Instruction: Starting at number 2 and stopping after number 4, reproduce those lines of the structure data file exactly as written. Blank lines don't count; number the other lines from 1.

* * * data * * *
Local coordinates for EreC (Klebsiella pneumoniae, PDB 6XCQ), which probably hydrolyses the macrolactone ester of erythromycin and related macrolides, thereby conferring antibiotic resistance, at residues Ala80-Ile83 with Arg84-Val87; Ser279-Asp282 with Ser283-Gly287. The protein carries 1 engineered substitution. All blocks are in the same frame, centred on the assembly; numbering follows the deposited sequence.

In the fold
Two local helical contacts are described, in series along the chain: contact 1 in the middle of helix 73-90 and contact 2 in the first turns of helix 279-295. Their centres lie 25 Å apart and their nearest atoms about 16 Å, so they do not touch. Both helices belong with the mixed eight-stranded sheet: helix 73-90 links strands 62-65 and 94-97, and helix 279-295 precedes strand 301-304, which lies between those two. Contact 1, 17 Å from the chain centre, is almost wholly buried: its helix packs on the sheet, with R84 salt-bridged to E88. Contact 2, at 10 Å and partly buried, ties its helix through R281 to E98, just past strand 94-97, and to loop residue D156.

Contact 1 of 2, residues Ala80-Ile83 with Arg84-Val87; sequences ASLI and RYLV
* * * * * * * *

In the fold
Two local helical contacts are described, in series along the chain: contact 1 in the middle of helix 73-90 and contact 2 in the first turns of helix 279-295. Their centres lie 25 Å apart and their nearest atoms about 16 Å, so they do not touch. Both helices belong with the mixed eight-stranded sheet: helix 73-90 links strands 62-65 and 94-97, and helix 279-295 precedes strand 301-304, which lies between those two. Contact 1, 17 Å from the chain centre, is almost wholly buried: its helix packs on the sheet, with R84 salt-bridged to E88. Contact 2, at 10 Å and partly buried, ties its helix through R281 to E98, just past strand 94-97, and to loop residue D156.

Contact 1 of 2, residues Ala80-Ile83 with Arg84-Val87; sequences ASLI and RYLV